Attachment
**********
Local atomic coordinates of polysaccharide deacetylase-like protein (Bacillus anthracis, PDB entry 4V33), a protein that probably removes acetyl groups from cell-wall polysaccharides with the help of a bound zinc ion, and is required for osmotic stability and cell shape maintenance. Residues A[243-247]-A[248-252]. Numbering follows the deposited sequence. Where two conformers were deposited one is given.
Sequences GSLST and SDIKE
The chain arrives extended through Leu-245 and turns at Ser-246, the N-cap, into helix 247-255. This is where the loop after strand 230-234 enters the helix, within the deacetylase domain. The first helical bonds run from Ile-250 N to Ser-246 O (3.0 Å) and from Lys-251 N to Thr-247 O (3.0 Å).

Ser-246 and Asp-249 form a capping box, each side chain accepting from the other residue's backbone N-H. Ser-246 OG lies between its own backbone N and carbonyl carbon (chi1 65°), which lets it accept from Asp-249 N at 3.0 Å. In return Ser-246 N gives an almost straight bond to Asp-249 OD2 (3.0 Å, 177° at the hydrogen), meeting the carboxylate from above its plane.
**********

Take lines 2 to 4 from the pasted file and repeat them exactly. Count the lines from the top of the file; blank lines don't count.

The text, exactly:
Sequences GSLST and SDIKE
The chain arrives extended through Leu-245 and turns at Ser-246, the N-cap, into helix 247-255. This is where the loop after strand 230-234 enters the helix, within the deacetylase domain. The first helical bonds run from Ile-250 N to Ser-246 O (3.0 Å) and from Lys-251 N to Thr-247 O (3.0 Å).

Ser-246 and Asp-249 form a capping box, each side chain accepting from the other residue's backbone N-H. Ser-246 OG lies between its own backbone N and carbonyl carbon (chi1 65°), which lets it accept from Asp-249 N at 3.0 Å. In return Ser-246 N gives an almost straight bond to Asp-249 OD2 (3.0 Å, 177° at the hydrogen), meeting the carboxylate from above its plane.